Space: The Fin(anci)al Frontier

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Space seems a lot further away today. The International Space Station is in trouble -- $24 billion worth of trouble, to be precise. That's how much an independent advisory board told NASA it will cost to complete the U.S.'s commitment to the project, due mostly to "the current economic situation in Russia" and fears that Moscow is spending too much time and money on Mir. In 1993, President Clinton put a $17.4 billion cap on American contributions.

Russian incapacity comes as no surprise here, but the report does mean NASA administrator Daniel Goldin is out of options. It recommends he go cap in hand back to the White House and the Hill -- a major blow for the man whose main aim is to offer America "better, cheaper, faster" space missions. Worse, it means the station's completion date is set to be pushed back to 2006.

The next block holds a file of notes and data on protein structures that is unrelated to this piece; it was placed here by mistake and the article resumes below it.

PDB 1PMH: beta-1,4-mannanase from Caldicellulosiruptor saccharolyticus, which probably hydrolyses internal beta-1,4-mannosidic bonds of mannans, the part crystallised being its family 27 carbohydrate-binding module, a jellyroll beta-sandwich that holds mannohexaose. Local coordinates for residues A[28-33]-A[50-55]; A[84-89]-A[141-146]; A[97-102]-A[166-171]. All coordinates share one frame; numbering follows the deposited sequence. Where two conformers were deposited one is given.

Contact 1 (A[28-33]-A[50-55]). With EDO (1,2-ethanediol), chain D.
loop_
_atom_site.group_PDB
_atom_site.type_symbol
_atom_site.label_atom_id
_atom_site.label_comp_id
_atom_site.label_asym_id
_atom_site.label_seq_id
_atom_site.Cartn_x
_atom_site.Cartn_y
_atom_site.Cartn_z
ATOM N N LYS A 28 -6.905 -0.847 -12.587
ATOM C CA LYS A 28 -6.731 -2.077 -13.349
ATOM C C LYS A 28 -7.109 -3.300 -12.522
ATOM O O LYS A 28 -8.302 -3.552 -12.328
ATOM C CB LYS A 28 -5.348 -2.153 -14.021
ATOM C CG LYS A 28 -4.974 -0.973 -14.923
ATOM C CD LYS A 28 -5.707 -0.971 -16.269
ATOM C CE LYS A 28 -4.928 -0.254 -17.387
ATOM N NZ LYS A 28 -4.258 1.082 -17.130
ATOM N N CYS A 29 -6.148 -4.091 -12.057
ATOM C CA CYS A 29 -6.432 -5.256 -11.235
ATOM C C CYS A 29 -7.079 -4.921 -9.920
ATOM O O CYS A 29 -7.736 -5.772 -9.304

"It's time for NASA to take a hard look at this project," suggests Jeffrey Kluger, author of "Apollo 13" and TIME Science writer. "A lot of what we can do aboard the station we can do aboard the shuttle." If you were hoping to jump on the first flight up, you'll have better luck getting tickets for the replica Titanic.